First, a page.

Pakistan is being torn asunder by the National Accountability Bureau (NAB), empowered to arrest its victims on suspicion. Those who get picked up and rot in NAB prisons without bail have to prove themselves not guilty. The NAB targets politicians and it arrests businessmen suspected of siding with politicians. Shahid Khaqan Abbasi, the 21st prime minister of Pakistan from August 2017 to May 2018, is being kept in a cell while the NAB looks for something to pin on him.
The businessmen saw the end coming under the NAB, which had no clue about how the economy runs these days. Recently, Pakistan’s harassed businessmen had a good meeting with the army chief. The NAB thereafter publicly excused itself from subjecting them to its brand of accountability which meant billionaires rotting in its smelly jails.
Then the bureaucracy wanted to protest too because the NAB was nabbing the top civil servants in charge of taking big decisions, and keeping them in the doghouse till they pleaded guilty. At the National Institute of Public Policy, Lahore, two civil servants, Shahid Rahim Sheikh and Saifullah Khalid, have come out with a study — “Bureaucratic Decision-making amid Multiple Accountability” — explaining why the civil servants had stopped helping the elected government in the implementation of public projects.
The study begins thus: “Turbulent political developments also destabilised the Principal-Agent relationship between politicians and civil servants. This relationship had taken shape over a decade of democratic dispensation (2008-18). In the whirlwind of political upheaval, the civil servants, it appears, also became increasingly insecure, defensive and indecisive. A very strong feeling [of] receiving an unfair deal took root among civil servants. They feel that while political bosses pressurise them into taking difficult and controversial decisions — often informed by political-economy considerations — when it comes to accountability… regarding the propriety of those decisions, the political bosses disown them.”
The study took account of the number of anti-corruption hounds the civil servants have to defend against while helping politicians with “big decisions”. Bureaucrats are answerable to parliamentary scrutiny, and the propriety of their actions and expenditures is subject to statutory audit by the Auditor General’s Office. They also have to defend themselves before the Public Accounts Committees of the national and provincial assemblies. With so much punitive scrutiny in operation, is Pakistan doing well economically? The verdict is in: Pakistan is ranked 136 out of 190 countries on the Ease of Doing Business index.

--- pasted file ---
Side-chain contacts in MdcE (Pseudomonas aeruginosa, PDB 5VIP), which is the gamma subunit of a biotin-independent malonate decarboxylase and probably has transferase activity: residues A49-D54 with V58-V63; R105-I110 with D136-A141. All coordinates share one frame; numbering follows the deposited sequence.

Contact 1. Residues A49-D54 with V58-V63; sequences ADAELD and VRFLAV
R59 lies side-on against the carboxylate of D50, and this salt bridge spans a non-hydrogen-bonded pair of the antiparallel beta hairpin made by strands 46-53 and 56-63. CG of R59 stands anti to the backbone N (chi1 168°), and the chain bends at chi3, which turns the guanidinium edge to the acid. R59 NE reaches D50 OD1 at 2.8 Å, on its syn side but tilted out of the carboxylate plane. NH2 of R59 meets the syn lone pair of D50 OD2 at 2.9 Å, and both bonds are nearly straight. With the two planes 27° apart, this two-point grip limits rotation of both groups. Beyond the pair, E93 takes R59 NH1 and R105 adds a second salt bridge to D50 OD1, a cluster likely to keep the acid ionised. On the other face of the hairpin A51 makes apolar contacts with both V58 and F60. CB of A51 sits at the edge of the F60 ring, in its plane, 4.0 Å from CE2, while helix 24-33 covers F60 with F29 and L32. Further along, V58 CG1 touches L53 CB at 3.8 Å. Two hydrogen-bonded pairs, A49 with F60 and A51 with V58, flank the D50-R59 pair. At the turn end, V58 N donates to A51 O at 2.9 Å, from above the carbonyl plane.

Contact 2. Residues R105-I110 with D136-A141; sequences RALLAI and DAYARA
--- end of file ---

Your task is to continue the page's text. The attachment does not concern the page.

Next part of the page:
That is not the end of the matter. The bureaucrats have to face grilling by additional accountability organisations like “the National Accountability Bureau (NAB), the Federal Investigation Agency (FIA), and the Provincial Anti-Corruption Establishments (PACEs)”. These outfits are used by the politicians in power to punish their opponents and it hardly matters if they are competent and honest or not. “The ineptitude and incompetence of the staff and agents of the accountability organisations compound the gravity of the difficulty suffered by civil servants.”
The authors posit that the bureaucratic indecision in Pakistan is due to the impact of the following factors: Multiple accountability bodies; internal conduct and disciplinary procedures and media trial; public interest litigation by superior judiciary; pressures of political economy and the diminishing social respect for the bureaucracy in society.
It all began with a draconian measure. Political accountability (Ehtesab Commission) was thought up by the caretaker government set up by President Farooq Leghari in November 1996 after he dismissed Prime Minister Benazir Bhutto from office. Revenge was uppermost in the mind of the now deceased Leghari. The draconian NAB was continued for purposes of political revenge by Prime Minister Nawaz Sharif. Now Sharif is serving a long sentence for corruption and suffering from seemingly grave ill-health.
General Pervez Musharraf seized power in 1999 and immediately beefed up the NAB to punish his political opponents in the two major parties, PPP and PMLN. Now the NAB is taking orders from two quarters to further doom its identity as an instrument of justice. One, of course, is the government of Imran Khan. The other remains unnamed.
This article first appeared in the print edition on November 23, 2019 under the title ‘A broken watchdog’. The writer is consulting editor, Newsweek Pakistan.
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